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Int J Obes Relat Metab Disord. 1996 Feb;20(2):106-13.

Sex and age specific assessment of genetic and environmental influences on body mass index in twins.

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Centre for Health and Social Policy, Odense University, Denmark.



To assess, by use of a population based twin register, if there are sex and age differences in genetic and environmental influences on inter-individual variation in BMI among middle-aged and elderly subjects.


Twin study.


1233 like-sex Danish twin pairs (213 MZ male, 322 DZ male, 280 MZ female, 418 DZ female pairs, age: 46-76 years, BMI: 15-45 kg/m2).


Self-reported height and weight.


Proportions of variance due to genetic and environmental factors were estimated from variance-covariance matrices using the structural equation model approach.


The most parsimonious explanation of the data was provided by a model that included additive genetic and non-shared environmental factors with the latter fixed to be equal across sex and age. The heritability of BMI was estimated to be 0.46 for males aged 46-59 years, 0.61 for males aged 60-76 years, 0.77 for females aged 46-59 years and 0.75 for females aged 60-76 years.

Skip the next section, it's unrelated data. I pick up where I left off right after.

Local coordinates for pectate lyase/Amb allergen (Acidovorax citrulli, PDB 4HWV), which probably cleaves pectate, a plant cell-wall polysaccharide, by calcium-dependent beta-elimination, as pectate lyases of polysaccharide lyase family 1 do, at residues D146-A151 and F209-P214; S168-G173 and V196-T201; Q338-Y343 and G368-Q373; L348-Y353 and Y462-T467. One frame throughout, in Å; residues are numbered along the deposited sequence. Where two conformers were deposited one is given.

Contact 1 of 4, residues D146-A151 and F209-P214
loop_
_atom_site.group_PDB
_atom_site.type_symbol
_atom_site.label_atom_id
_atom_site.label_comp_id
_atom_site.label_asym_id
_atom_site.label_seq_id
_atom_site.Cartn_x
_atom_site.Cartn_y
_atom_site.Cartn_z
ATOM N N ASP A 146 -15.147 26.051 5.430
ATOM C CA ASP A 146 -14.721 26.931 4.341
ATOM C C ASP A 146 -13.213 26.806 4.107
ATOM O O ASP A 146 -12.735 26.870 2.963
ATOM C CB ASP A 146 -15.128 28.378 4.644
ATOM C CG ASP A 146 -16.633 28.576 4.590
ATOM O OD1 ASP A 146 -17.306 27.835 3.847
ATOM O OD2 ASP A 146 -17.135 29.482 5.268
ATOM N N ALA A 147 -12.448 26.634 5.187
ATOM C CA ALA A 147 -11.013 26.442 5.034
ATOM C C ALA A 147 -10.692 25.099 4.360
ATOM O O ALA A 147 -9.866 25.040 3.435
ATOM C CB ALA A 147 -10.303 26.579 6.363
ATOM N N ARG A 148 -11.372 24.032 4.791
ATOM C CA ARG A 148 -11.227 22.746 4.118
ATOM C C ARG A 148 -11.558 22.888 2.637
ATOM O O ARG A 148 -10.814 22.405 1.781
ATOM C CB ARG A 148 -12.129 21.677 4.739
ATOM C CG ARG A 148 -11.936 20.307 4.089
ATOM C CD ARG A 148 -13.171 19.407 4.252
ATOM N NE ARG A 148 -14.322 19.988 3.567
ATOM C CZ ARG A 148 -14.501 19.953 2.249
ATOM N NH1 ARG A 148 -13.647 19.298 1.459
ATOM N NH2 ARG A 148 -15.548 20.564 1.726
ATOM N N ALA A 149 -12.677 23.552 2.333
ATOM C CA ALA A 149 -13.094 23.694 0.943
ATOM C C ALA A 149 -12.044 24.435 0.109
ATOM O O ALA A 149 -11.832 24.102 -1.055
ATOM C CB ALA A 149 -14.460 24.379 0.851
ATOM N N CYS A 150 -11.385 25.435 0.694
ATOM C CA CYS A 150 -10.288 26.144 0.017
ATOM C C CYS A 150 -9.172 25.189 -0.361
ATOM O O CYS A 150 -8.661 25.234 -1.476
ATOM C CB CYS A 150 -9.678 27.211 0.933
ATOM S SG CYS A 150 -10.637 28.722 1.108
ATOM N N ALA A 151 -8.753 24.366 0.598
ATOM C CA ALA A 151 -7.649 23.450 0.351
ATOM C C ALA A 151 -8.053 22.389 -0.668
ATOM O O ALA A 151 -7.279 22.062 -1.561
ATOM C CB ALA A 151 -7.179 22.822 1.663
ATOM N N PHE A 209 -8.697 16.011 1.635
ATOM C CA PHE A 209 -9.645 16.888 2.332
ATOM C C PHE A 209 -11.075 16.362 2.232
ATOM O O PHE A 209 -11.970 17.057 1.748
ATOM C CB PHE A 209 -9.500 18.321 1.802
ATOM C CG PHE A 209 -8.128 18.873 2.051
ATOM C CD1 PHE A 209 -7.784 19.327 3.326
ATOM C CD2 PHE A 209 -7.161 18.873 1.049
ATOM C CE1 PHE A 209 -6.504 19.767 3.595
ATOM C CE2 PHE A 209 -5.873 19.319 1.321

As in earlier studies, the present one showed a high heritability of BMI throughout adult life, with genetic influences being mainly additive and environmental influences being non-shared, without evidence for major impact of genetic dominance or shared environment. Most twin, family and adoption studies do not suggest important sex or age differences in magnitude of genetic effects, but we found that females had greater heritability than males, and that heritability in males increased by age.

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